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The main differences between Pluto and Mercury is that Pluto is the farthest planet from the Sun whilst Mercury is the closest, Mercury has no moons whilst Pluto has 5, Mercury is far hotter than Pluto, is more than 2 times bigger in regards to diameter and is an offcially recognised planet as opposed to Pluto’s dwarf planet status.
There are numerous less distinct differneces between the two and similarities so continue reading for a more thorough look at the differences between the two.
What Is The Planet Pluto?
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In the past Pluto was the 9th farthest official planet in our solar system however, in 2006 after many debates between astronomers, the International Astronomical Union officially downgraded it to a dwarf planet.
The reason for this downgrade at the time was primarily down to Pluto simply being too small when compared to every other planet and even the moons orbiting these planets. Pluto’s dwarf status is still debated to this day but, for now it remains under this dwarf bracket for a planet
Its diameter for example is only 2,370km, which is a third of Earth’s Moon. With that being said, despite the significant size discrepancy Pluto shows, it still does have more moon like objects orbiting it than Earth and I’m not saying just one more.
In total this terrestrial dwarf planet has 5.
Pluto’s atmosphere consists mostly of molecular nitrogen whilst molecules of methane and carbon monoxide have been observed also. As for its surface, it consist mostly of frozen nitrogen, methane, and carbon monoxide ices.
One of Pluto’s most unique characteristic is that Charon (its largest moon) is tidally locked to it and vice versa, which means that the two essentially orbit each other where, in essence only one side of Charon and one side of Pluto’s surface will face each other at any given time.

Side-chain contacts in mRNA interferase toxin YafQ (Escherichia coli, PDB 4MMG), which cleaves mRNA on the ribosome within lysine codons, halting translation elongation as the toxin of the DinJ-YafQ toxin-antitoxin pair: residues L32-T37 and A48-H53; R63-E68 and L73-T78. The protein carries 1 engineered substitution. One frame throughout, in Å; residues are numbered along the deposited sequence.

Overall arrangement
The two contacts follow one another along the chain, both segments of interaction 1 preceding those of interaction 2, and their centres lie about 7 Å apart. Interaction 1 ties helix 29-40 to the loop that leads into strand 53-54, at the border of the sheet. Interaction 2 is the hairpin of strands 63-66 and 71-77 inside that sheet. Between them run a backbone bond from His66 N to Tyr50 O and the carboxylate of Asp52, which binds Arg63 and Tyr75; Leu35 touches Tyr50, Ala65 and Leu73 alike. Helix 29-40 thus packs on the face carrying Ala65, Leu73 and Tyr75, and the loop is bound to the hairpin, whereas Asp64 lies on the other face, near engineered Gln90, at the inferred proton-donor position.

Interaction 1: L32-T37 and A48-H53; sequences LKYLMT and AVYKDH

Pluto’s temperature is between -222 to -232 degrees Celsius based on how close it gets to the Sun when orbiting it, whilst its core temperature isn’t anything too special sitting around 500 – 1,000 degrees Celsius.
The main reason it’s as cold as it is and has a relatively cold core in comparison to the other planets would be mostly down to its size. A larger size would mean more mass could be compressed at the center which would produce more heat at the core.
Pluto’s orbit is also different from the other main plants in our solar system, following an elliptical orbital path as opposed to the circular path the others take. As a result of its distance from the Sun, Pluto will complete each one of these elliptical cycles around the Sun once every 247.78 years.
Even its rotational cycle is very slow, where one cycle is completed in 157 hours. Another interesting fact is the Pluto’s axial tilt is almost on its side at 57 degrees, similar to Uranus.
What Is The Planet Mercury?
Mercury is the planet closest to our Sun and would fall under the terrestrial planet moniker. Out of the 8 main line planets Mercury is also the smallest, coming in at 4,879km.